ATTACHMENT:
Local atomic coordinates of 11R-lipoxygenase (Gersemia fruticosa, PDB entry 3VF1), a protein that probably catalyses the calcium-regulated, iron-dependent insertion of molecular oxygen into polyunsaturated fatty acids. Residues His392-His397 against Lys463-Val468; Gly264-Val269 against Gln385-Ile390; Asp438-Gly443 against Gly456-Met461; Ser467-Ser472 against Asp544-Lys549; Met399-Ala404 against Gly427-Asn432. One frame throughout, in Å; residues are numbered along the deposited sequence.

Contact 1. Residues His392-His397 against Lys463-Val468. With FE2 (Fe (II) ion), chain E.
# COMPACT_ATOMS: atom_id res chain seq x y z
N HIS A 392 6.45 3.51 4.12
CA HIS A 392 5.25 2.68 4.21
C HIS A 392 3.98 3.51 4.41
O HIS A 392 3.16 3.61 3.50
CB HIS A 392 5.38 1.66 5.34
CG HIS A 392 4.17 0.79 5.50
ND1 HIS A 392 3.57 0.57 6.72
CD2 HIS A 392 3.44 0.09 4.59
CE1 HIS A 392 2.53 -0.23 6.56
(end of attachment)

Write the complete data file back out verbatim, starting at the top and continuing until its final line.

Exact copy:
Local atomic coordinates of 11R-lipoxygenase (Gersemia fruticosa, PDB entry 3VF1), a protein that probably catalyses the calcium-regulated, iron-dependent insertion of molecular oxygen into polyunsaturated fatty acids. Residues His392-His397 against Lys463-Val468; Gly264-Val269 against Gln385-Ile390; Asp438-Gly443 against Gly456-Met461; Ser467-Ser472 against Asp544-Lys549; Met399-Ala404 against Gly427-Asn432. One frame throughout, in Å; residues are numbered along the deposited sequence.

Contact 1. Residues His392-His397 against Lys463-Val468. With FE2 (Fe (II) ion), chain E.
# COMPACT_ATOMS: atom_id res chain seq x y z
N HIS A 392 6.45 3.51 4.12
CA HIS A 392 5.25 2.68 4.21
C HIS A 392 3.98 3.51 4.41
O HIS A 392 3.16 3.61 3.50
CB HIS A 392 5.38 1.66 5.34
CG HIS A 392 4.17 0.79 5.50
ND1 HIS A 392 3.57 0.57 6.72
CD2 HIS A 392 3.44 0.09 4.59
CE1 HIS A 392 2.53 -0.23 6.56